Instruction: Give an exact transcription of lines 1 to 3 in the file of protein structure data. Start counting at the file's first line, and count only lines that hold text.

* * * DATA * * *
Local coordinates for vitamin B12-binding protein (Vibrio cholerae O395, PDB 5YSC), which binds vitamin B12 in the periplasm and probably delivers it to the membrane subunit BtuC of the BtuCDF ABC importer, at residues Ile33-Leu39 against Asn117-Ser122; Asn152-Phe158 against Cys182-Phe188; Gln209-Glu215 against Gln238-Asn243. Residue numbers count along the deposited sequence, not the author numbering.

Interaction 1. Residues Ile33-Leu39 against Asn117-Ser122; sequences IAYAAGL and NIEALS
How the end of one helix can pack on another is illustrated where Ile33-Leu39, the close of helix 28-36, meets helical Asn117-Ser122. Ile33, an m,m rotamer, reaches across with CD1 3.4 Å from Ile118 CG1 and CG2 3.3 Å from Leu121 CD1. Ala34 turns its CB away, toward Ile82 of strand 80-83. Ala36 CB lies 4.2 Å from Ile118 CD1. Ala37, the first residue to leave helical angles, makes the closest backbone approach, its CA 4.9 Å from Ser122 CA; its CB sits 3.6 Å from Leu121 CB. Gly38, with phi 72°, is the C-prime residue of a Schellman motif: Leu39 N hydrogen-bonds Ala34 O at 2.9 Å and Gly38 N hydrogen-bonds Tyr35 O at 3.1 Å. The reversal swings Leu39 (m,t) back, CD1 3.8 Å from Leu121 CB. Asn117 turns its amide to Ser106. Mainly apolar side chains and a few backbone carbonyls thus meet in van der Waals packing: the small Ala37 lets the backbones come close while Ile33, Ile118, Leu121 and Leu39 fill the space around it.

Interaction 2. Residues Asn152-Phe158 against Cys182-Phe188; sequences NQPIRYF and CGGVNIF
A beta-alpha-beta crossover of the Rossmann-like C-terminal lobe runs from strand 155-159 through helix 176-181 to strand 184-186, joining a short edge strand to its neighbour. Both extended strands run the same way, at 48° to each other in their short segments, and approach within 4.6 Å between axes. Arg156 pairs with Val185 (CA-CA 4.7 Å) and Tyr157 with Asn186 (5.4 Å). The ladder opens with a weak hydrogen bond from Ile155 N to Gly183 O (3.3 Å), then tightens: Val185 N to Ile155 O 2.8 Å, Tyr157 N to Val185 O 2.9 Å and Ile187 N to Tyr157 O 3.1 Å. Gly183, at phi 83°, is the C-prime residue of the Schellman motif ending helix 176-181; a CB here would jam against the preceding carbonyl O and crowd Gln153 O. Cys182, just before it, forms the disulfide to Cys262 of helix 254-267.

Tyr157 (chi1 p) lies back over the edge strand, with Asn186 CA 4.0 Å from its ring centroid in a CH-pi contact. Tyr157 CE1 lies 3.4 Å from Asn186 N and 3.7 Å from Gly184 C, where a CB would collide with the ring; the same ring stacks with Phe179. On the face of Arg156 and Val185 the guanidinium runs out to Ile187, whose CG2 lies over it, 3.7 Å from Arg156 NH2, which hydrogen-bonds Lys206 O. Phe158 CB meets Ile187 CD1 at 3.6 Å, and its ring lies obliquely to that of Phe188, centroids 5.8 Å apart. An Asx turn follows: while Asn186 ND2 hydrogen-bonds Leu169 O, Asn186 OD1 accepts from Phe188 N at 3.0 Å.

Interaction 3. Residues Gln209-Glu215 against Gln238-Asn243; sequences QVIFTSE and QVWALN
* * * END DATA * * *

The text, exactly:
Local coordinates for vitamin B12-binding protein (Vibrio cholerae O395, PDB 5YSC), which binds vitamin B12 in the periplasm and probably delivers it to the membrane subunit BtuC of the BtuCDF ABC importer, at residues Ile33-Leu39 against Asn117-Ser122; Asn152-Phe158 against Cys182-Phe188; Gln209-Glu215 against Gln238-Asn243. Residue numbers count along the deposited sequence, not the author numbering.

Interaction 1. Residues Ile33-Leu39 against Asn117-Ser122; sequences IAYAAGL and NIEALS
How the end of one helix can pack on another is illustrated where Ile33-Leu39, the close of helix 28-36, meets helical Asn117-Ser122. Ile33, an m,m rotamer, reaches across with CD1 3.4 Å from Ile118 CG1 and CG2 3.3 Å from Leu121 CD1. Ala34 turns its CB away, toward Ile82 of strand 80-83. Ala36 CB lies 4.2 Å from Ile118 CD1. Ala37, the first residue to leave helical angles, makes the closest backbone approach, its CA 4.9 Å from Ser122 CA; its CB sits 3.6 Å from Leu121 CB. Gly38, with phi 72°, is the C-prime residue of a Schellman motif: Leu39 N hydrogen-bonds Ala34 O at 2.9 Å and Gly38 N hydrogen-bonds Tyr35 O at 3.1 Å. The reversal swings Leu39 (m,t) back, CD1 3.8 Å from Leu121 CB. Asn117 turns its amide to Ser106. Mainly apolar side chains and a few backbone carbonyls thus meet in van der Waals packing: the small Ala37 lets the backbones come close while Ile33, Ile118, Leu121 and Leu39 fill the space around it.